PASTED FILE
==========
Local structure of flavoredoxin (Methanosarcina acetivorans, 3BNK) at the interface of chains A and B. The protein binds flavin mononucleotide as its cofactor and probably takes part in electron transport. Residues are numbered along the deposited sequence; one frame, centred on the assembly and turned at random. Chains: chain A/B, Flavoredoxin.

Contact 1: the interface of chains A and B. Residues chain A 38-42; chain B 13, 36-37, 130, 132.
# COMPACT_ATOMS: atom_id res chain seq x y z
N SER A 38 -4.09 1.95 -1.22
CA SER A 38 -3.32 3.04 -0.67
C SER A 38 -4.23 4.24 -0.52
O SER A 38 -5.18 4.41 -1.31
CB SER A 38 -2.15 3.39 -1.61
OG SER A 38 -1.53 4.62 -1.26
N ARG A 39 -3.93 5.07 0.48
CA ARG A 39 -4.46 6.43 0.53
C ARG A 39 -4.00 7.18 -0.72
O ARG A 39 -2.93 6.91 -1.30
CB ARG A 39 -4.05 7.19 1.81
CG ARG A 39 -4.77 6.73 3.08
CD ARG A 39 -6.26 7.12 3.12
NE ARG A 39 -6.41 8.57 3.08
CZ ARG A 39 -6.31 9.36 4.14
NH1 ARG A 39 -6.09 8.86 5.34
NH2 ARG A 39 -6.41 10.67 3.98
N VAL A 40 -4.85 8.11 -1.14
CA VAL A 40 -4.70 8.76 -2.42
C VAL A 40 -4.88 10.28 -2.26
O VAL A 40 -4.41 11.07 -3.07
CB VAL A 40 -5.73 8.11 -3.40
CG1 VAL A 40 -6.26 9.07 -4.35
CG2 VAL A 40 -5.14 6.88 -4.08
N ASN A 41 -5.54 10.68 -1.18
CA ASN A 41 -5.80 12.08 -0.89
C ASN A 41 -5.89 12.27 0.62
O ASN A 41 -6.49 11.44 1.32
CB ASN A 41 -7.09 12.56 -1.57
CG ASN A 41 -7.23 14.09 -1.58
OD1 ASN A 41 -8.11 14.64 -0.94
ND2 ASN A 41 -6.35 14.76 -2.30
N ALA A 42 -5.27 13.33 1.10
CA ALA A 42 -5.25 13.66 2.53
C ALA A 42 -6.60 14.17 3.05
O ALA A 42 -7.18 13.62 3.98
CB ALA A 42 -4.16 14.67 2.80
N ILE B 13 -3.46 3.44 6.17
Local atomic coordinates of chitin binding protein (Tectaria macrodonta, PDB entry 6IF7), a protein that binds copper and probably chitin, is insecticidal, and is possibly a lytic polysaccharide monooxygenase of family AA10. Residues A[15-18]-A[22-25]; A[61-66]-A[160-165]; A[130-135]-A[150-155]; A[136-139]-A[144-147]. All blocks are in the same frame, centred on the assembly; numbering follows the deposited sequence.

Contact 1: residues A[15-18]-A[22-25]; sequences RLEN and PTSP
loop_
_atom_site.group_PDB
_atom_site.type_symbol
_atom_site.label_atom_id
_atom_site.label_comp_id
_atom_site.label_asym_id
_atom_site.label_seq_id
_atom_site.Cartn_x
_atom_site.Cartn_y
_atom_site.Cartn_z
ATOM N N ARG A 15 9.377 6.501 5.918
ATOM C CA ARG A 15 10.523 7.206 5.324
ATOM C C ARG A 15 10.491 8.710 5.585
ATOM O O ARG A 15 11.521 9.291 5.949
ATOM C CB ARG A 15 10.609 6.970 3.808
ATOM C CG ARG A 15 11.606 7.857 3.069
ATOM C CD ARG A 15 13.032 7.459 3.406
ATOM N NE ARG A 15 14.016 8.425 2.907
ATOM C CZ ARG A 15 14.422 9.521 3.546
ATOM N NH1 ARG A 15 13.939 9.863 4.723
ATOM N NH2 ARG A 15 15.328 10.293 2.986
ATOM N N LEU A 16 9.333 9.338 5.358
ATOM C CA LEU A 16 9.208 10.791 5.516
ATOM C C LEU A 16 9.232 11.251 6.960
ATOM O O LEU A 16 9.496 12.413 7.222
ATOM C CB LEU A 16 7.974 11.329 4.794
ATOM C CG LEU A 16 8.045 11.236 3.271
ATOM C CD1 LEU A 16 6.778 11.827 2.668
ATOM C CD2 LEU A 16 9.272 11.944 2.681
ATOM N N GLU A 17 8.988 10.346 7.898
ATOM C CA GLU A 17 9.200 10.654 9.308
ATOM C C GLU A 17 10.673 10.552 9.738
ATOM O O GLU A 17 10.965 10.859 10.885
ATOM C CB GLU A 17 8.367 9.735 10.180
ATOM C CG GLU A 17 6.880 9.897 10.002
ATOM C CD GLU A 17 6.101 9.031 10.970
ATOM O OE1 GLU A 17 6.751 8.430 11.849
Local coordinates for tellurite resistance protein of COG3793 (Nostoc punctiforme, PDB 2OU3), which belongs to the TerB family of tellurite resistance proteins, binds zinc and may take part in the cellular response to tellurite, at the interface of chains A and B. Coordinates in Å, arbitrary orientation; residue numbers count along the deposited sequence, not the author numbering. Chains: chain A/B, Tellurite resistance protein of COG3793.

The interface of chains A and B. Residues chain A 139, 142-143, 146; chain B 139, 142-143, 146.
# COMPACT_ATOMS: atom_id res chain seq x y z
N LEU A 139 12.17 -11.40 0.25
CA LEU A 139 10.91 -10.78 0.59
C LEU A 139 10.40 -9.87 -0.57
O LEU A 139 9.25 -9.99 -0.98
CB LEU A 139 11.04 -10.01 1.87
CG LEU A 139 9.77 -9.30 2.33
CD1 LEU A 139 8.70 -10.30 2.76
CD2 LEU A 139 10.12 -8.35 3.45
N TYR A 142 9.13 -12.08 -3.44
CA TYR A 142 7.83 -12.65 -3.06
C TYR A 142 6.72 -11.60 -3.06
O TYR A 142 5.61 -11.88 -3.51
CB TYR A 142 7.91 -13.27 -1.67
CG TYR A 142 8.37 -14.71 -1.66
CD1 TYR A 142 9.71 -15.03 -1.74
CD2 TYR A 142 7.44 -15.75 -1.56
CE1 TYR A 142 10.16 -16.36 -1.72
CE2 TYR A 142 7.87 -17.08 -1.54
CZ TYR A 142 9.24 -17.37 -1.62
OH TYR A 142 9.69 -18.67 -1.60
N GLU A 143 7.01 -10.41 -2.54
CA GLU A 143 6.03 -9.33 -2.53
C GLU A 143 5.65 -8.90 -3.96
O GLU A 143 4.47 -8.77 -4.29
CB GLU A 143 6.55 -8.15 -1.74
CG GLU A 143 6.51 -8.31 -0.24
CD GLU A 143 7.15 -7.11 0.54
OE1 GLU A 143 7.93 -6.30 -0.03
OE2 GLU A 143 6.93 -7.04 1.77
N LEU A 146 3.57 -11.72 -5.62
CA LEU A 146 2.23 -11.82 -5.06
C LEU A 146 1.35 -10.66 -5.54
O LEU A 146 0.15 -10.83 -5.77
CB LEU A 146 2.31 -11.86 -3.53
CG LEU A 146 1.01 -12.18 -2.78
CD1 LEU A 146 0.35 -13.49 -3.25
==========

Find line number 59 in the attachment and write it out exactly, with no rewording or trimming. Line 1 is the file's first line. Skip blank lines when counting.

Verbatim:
ATOM C CG ARG A 15 11.606 7.857 3.069